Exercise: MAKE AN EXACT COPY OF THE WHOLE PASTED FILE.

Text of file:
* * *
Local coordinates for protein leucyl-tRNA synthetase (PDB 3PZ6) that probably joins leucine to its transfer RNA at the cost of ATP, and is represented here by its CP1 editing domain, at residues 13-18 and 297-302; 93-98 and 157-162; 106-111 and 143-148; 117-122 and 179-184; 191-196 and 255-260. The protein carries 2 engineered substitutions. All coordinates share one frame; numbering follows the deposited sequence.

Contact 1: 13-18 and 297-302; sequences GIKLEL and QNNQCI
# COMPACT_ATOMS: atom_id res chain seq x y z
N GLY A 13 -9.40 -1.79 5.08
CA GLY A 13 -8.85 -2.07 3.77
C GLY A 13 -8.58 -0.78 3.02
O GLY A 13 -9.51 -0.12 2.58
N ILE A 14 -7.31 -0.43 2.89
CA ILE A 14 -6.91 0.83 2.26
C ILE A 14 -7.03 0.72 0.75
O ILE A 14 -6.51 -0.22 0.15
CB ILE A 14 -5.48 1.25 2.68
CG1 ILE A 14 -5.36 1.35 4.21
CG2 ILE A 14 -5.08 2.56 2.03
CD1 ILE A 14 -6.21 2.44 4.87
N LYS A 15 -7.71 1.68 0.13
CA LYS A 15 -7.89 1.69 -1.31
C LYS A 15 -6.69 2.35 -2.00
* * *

Local coordinates for protein leucyl-tRNA synthetase (PDB 3PZ6) that probably joins leucine to its transfer RNA at the cost of ATP, and is represented here by its CP1 editing domain, at residues 13-18 and 297-302; 93-98 and 157-162; 106-111 and 143-148; 117-122 and 179-184; 191-196 and 255-260. The protein carries 2 engineered substitutions. All coordinates share one frame; numbering follows the deposited sequence.

Contact 1: 13-18 and 297-302; sequences GIKLEL and QNNQCI
# COMPACT_ATOMS: atom_id res chain seq x y z
N GLY A 13 -9.40 -1.79 5.08
CA GLY A 13 -8.85 -2.07 3.77
C GLY A 13 -8.58 -0.78 3.02
O GLY A 13 -9.51 -0.12 2.58
N ILE A 14 -7.31 -0.43 2.89
CA ILE A 14 -6.91 0.83 2.26
C ILE A 14 -7.03 0.72 0.75
O ILE A 14 -6.51 -0.22 0.15
CB ILE A 14 -5.48 1.25 2.68
CG1 ILE A 14 -5.36 1.35 4.21
CG2 ILE A 14 -5.08 2.56 2.03
CD1 ILE A 14 -6.21 2.44 4.87
N LYS A 15 -7.71 1.68 0.13
CA LYS A 15 -7.89 1.69 -1.31
C LYS A 15 -6.69 2.35 -2.00